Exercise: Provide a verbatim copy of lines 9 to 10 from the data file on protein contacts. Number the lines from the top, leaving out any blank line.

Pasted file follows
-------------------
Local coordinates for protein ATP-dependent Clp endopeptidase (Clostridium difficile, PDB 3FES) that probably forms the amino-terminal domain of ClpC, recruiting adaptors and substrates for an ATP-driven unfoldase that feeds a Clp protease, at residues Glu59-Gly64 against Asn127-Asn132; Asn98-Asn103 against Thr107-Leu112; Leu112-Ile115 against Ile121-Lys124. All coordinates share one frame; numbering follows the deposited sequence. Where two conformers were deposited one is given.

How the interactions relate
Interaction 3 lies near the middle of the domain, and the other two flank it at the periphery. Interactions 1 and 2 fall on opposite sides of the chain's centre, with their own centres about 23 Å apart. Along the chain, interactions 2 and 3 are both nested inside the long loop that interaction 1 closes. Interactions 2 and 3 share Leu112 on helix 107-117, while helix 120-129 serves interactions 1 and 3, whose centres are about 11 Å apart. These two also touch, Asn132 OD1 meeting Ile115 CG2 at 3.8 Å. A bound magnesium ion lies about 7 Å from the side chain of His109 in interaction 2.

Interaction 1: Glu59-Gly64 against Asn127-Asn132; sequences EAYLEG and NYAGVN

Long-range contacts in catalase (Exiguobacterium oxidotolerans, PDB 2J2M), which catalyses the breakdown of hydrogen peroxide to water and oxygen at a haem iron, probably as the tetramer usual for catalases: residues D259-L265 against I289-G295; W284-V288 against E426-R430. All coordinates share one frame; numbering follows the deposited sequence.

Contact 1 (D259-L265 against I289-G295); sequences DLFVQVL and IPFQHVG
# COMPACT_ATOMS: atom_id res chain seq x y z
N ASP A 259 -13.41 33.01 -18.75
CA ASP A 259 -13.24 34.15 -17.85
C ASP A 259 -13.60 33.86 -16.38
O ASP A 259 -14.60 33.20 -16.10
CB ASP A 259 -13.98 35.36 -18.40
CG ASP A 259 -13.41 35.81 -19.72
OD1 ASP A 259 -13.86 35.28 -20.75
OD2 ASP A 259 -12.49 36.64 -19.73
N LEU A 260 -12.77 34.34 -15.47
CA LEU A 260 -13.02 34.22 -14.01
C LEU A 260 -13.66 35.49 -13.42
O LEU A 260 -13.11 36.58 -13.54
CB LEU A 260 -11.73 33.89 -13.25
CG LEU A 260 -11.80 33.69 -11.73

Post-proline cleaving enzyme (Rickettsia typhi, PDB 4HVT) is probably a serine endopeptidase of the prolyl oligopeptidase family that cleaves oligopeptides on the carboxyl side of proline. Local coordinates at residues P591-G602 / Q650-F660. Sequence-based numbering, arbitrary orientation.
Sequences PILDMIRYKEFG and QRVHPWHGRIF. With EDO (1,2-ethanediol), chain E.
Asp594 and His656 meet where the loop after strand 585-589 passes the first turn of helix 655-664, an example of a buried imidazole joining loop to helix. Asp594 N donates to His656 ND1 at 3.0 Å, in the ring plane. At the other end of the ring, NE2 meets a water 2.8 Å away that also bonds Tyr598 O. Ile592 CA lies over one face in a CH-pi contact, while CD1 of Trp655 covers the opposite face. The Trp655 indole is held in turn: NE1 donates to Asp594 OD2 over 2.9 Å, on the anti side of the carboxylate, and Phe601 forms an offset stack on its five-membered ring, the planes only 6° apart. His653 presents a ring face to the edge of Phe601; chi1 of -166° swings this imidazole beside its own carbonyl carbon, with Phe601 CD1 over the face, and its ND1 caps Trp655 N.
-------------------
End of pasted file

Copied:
CA ASP A 259 -13.24 34.15 -17.85
C ASP A 259 -13.60 33.86 -16.38